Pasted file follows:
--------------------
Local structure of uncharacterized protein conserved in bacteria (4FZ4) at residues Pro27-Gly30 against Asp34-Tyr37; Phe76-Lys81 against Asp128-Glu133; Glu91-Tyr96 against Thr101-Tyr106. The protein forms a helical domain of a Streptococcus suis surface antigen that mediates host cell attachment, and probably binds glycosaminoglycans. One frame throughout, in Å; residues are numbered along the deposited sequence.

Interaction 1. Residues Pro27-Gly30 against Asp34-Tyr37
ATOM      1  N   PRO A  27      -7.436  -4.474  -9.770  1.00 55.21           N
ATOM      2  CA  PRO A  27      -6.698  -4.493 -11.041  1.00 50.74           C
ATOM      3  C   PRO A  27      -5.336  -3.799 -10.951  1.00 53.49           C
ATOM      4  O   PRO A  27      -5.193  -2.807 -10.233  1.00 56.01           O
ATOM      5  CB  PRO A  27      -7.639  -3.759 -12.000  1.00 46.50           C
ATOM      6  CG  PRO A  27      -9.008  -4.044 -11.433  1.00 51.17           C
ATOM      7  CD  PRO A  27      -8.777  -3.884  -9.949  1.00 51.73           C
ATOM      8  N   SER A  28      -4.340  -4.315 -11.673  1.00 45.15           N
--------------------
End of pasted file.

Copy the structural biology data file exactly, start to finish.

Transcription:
Local structure of uncharacterized protein conserved in bacteria (4FZ4) at residues Pro27-Gly30 against Asp34-Tyr37; Phe76-Lys81 against Asp128-Glu133; Glu91-Tyr96 against Thr101-Tyr106. The protein forms a helical domain of a Streptococcus suis surface antigen that mediates host cell attachment, and probably binds glycosaminoglycans. One frame throughout, in Å; residues are numbered along the deposited sequence.

Interaction 1. Residues Pro27-Gly30 against Asp34-Tyr37
ATOM      1  N   PRO A  27      -7.436  -4.474  -9.770  1.00 55.21           N
ATOM      2  CA  PRO A  27      -6.698  -4.493 -11.041  1.00 50.74           C
ATOM      3  C   PRO A  27      -5.336  -3.799 -10.951  1.00 53.49           C
ATOM      4  O   PRO A  27      -5.193  -2.807 -10.233  1.00 56.01           O
ATOM      5  CB  PRO A  27      -7.639  -3.759 -12.000  1.00 46.50           C
ATOM      6  CG  PRO A  27      -9.008  -4.044 -11.433  1.00 51.17           C
ATOM      7  CD  PRO A  27      -8.777  -3.884  -9.949  1.00 51.73           C
ATOM      8  N   SER A  28      -4.340  -4.315 -11.673  1.00 45.15           N